FEBRUARY NEWSLETTER: A LETTER FROM OUR EXECUTIVE DIRECTOR

 School Program Coordinator Max Ssenyonga Works with teachers using the Experi-Box to show how electric circuits works.

School Program Coordinator Max Ssenyonga Works with teachers using the Experi-Box to show how electric circuits works.

One one of the great joys I have in my life is getting to visit Uganda multiple times a year to work alongside our amazing and dedicated staff. We have been working for the people of the Rakai and Kyotera Districts of Uganda for fourteen years and I am still moved by the strength and commitment of our Ugandan partners, not just our twenty-two full time staff but also the thousands of beneficiaries in the rural communities we serve.

Arriving on Friday, I stepped into our offices and found that this week is a programmatic three-ring circus for Brick by Brick Uganda. We have three lively week-long trainings going on simultaneously throughout Kalisizo. Here at our own training facility, 22 teachers are receiving a Practical Science Training, led by Dutch Science Education advocate, Edward Wolfs. He is the founder of Experi-box.org. Edward shows teachers how to use his science lab in a box, with over 100 experiments available. Starting on Thursday, we will be joined by the We Share Solar team, who will be leading a STEM Training for our teachers, followed by the instillation of solar systems in 20 local schools! Over the next few months, we will partner with We Care Solar to provide light for the first time in fifteen maternity units who are now delivering babies in the dark.

Just down the road, our My Pads/DREAMS team is leading a Training of Trainers workshop for 24 teachers and 30 peer educators from six secondary schools who will be facilitating our 9-session My Pads Program over the next three months. This innovative sexual and reproductive health program, gives adolescent girls and young women the knowledge and life skills to stay in school and reduce the risk of early marriage, sexual and gender-based violence and sexually-transmitted diseases, including HIV. With your support, it has already reached almost 2500 young women throughout Uganda, with 1000 projected to participate this year alone.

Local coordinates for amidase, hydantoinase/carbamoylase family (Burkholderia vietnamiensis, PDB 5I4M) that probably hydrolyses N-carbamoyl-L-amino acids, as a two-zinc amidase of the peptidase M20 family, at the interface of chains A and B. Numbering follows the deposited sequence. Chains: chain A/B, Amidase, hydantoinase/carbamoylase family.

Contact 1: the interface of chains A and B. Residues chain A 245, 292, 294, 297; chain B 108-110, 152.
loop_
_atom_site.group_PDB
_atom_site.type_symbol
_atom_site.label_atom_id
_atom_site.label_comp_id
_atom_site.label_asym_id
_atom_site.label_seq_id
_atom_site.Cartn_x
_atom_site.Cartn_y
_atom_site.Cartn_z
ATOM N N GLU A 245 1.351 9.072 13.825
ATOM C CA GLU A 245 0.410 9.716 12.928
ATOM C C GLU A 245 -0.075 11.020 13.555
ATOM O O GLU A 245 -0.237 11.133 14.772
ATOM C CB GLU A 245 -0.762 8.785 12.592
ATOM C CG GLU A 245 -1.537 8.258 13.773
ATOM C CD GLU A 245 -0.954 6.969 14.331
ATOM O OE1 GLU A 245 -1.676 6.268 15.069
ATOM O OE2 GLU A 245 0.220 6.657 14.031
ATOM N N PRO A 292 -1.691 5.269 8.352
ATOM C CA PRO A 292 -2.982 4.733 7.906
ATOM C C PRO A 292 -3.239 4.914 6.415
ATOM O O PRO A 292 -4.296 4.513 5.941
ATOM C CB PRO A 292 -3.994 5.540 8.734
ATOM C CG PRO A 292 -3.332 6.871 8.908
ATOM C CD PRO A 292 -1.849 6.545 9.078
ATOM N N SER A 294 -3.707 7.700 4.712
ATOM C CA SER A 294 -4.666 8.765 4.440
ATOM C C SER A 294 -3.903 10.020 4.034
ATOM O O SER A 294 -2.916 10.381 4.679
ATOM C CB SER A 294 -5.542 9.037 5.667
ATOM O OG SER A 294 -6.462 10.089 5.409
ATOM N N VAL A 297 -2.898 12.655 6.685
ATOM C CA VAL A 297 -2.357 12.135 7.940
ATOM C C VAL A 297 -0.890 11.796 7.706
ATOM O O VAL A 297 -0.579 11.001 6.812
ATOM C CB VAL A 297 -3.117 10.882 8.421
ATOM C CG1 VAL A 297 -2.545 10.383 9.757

Finally, our Babies and Mothers Alive (BAMA) Program is holding a training in life saving skills in emergency obstetric and newborn care for 20 local midwives. All of them work at Health Center IIs, which are now starting to provide maternal and newborn care in our rural districts for the first time. This is an important development, as it reduces travel time for laboring mothers in remote rural villages. This critical delay in skilled attendance at birth is a major cause of maternal and newborn deaths. So, clinical skills training, which giving our midwives the knowledge they need to care for all of our mothers and babies, is a major priority of the BAMA Program. For all of them, this is their first exposure to this level of training and mentoring.

Meanwhile, I type away in the silence of a practically empty office, knowing that all of our staff are busy serving the people of Uganda. I couldn’t be happier!! Such good work, so many lives touched and none of it is possible without your partnership.

If you want to learn more about our work, please join us for our International Women's Day event on Thursday March 8th 6:30 pm – 7:30 pm @ the offices of Houlihan Lokey 245 Park Avenue @ 46th and 47th. And SAVE THE DATE for our 7th ANNUAL BLUES NIGHT FUNDRAISER on Wednesday April 18th, 6:30PM-10:30PM at the Prospect Park Picnic House.

On behalf of the half a million people we are privileged to serve, we thank you for all that you do to help make our vital work possible.

All the best,

Marc

 

                    DREAMS/My Pads Program Peer Educators: Our Future Leaders

                   DREAMS/My Pads Program Peer Educators: Our Future Leaders